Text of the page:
It is possible to qualify for an FHA loan with a credit score as low as 500, although you won’t get the standard 3.5% down payment these loans are known for. Borrowers without a FICO Score of at least 580 need to put 10% down. And if you have a credit score below 500, you’ll probably need to bring your score up to qualify for any type of mortgage.

Can I get a personal loan with an 302 credit score?

To be sure, most personal lenders want to see a credit score significantly higher than a 302, so you may have a challenge finding a lender willing to approve you. That said, some personal lenders and lending marketplace (including Upstart) specialize in loans for individuals without strong credit scores, so it could be worth applying. In fact, Upstart doesn’t have an official minimum credit score requirement in most states, and their model considers factors beyond credit score, such as your education¹, employment, and hundreds of other data points when evaluating an application.

Take your 302 credit score with a grain of salt

As mentioned, there is no universal definition of a “poor” credit score, and different lenders use credit scores to different extents. To be sure, if you have an extensive record of loan defaults, charge-offs, judgements, or a recent bankruptcy, you will likely have trouble getting loans until you improve your credit history.

Having said that, no single metric is a flawless predictor of consumer behavior. Upstart’s model looks beyond a borrower’s credit score by using over 1,000 data points to paint a more complete picture of their financial and life situation in order to give qualified borrowers who might have less-than-ideal credit scores the access to borrowing they need and deserve.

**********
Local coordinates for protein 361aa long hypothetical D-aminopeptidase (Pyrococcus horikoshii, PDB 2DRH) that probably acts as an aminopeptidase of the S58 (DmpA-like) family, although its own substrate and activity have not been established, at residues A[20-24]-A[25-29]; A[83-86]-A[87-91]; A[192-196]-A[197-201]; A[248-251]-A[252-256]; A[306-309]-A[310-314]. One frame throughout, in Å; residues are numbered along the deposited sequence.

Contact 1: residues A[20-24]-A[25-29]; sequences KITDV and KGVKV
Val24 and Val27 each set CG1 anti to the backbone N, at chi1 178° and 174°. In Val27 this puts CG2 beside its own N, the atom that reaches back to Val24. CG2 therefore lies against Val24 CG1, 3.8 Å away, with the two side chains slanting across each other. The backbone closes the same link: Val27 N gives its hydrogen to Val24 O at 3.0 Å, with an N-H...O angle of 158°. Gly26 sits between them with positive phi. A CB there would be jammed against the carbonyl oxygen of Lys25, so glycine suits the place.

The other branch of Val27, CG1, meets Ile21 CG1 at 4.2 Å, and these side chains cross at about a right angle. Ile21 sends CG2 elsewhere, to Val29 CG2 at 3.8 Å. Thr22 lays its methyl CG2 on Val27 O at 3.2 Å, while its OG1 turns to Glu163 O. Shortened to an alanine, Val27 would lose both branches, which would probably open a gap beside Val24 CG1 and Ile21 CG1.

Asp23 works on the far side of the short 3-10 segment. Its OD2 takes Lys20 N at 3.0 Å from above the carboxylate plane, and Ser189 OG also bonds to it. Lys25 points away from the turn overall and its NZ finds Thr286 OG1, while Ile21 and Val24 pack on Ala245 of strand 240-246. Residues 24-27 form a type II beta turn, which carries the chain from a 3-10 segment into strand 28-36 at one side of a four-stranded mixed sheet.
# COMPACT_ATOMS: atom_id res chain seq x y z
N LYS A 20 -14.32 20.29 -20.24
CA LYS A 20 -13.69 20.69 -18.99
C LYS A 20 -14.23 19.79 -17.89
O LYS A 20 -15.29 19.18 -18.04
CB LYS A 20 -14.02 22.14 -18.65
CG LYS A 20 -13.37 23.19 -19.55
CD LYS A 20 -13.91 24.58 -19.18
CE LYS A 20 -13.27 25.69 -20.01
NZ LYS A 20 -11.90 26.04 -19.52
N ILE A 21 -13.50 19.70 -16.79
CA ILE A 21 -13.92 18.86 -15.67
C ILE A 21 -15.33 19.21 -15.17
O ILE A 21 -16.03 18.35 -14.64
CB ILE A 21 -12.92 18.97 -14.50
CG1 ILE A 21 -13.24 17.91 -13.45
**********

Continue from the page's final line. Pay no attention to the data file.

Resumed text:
How can I improve my 302 credit score?

With a below-average credit score, it’s a smart idea to understand why your credit score is so low and focus on taking steps to improve it. While your credit score isn’t a perfect indicator, the reality is that your financial life can be much easier with an even modest improvement in your score.

With that in mind, here are some steps you can take to bring your credit score up. Building good credit takes time, but you can have a meaningful impact on a low credit score faster than you may think.

Assess the damage and check for errors

The first step is to check your credit reports. You should do this regularly if you have bad credit or not. Consumers are entitled to a free copy of their credit reports from each of the three major credit bureaus once a year, and you can request yours at annualcreditreport.com.

There are two things you need to do. First, check for errors. Over one-third of credit reports contain at least one error, and in many cases, these errors can adversely affect your score. Second, read through your credit report to determine why your score is low. Do you have missed payments? Charged-off accounts? Foreclosures? Judgements?